Sonny Randall is no longer a cop. I think she’s a private investigator but that’s not really clear. What is clear is that she has some kind of creepy crush on her dad, she has a weird sibling rivalry thing going on with her mother and she’s trying to talk her ex-husband into dating her again – because that seemed to work out well last time.
The Spare Change killer is back, after haunting Chicago three decades earlier by shooting random people and leaving a handful of spare change tossed across his victims. Sonny’s father led the investigation that never went anywhere. Now he’s being called back in to consult and he’s asked Sonny to come with him.
Sonny uses her female intuition to immediately discern who the killer is with absolute certainty. She then goes on dates with him but only to the bar where her enormous friend named Spike works.
That’s pretty much the whole story. There are little anecdotes with Sonny gloating about how much more time she gets to spend with her father than her mother does, being embarrassed by her family when they do pretty much anything, having awkward conversations with her recently remarried ex-husband and beating up her best friend’s dead-beat boyfriend.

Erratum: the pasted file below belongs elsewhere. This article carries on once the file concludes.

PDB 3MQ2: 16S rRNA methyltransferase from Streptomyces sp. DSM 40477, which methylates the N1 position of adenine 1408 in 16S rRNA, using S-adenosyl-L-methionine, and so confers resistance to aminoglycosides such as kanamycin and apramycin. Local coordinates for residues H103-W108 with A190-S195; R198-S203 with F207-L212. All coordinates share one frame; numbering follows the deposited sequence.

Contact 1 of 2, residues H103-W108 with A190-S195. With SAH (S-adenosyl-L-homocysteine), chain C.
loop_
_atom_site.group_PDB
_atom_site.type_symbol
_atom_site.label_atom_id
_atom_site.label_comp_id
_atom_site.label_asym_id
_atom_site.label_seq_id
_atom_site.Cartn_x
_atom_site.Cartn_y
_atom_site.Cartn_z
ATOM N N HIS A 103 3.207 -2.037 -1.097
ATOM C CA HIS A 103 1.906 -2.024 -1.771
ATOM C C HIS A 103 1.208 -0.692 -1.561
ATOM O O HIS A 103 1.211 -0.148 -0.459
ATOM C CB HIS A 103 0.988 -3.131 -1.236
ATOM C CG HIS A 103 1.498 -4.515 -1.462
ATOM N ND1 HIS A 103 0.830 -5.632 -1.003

Then there’s a chapter where some things happen and they all go home.
Perhaps the most striking thing about this book is how lonely it feels. Even when Sonny is in the midst of people she supposedly loves she cynically analyzes every action they make. Her thoughts about others seem to drip with contempt for their petty little lives. It makes the book feel lonely, and depressed, like Sonny lives inside of a bubble where she is the only real person and everyone else is just an NPC in the world’s most mundane role playing game.
I think the biggest disappointment of the book was the mystery. It was only talked about on occasion and usually it was to reiterate the fact that Sonny knew the killer already and was just waiting for the rest of the world to figure it out. The rest of the book is just little scenes of Sonny, being the only character in a crowd of non-players.
I can’t really recommend this book. It was short, it was depressing – and not even in a good way.